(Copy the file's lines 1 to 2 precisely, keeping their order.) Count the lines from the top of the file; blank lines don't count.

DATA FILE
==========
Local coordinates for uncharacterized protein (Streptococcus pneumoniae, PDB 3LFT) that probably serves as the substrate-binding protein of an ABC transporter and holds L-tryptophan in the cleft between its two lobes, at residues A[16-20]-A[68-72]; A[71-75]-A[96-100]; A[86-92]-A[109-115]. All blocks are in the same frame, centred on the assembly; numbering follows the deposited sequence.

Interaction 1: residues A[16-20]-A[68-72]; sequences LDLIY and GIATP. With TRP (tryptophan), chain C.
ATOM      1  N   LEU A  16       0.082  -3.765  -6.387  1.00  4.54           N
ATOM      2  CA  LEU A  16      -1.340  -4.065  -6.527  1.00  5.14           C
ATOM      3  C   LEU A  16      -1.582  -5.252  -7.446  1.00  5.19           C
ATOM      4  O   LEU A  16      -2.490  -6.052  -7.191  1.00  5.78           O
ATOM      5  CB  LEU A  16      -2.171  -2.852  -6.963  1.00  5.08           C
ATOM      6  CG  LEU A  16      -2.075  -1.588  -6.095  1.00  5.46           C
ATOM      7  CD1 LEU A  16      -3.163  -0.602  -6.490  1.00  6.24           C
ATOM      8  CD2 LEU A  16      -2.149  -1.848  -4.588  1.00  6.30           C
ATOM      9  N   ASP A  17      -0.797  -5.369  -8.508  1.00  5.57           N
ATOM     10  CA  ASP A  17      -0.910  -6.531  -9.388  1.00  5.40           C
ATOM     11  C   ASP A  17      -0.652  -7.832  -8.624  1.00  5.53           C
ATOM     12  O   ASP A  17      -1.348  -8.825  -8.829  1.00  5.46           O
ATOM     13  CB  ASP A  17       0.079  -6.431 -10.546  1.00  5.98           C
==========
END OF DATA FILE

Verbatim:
Local coordinates for uncharacterized protein (Streptococcus pneumoniae, PDB 3LFT) that probably serves as the substrate-binding protein of an ABC transporter and holds L-tryptophan in the cleft between its two lobes, at residues A[16-20]-A[68-72]; A[71-75]-A[96-100]; A[86-92]-A[109-115]. All blocks are in the same frame, centred on the assembly; numbering follows the deposited sequence.

Interaction 1: residues A[16-20]-A[68-72]; sequences LDLIY and GIATP. With TRP (tryptophan), chain C.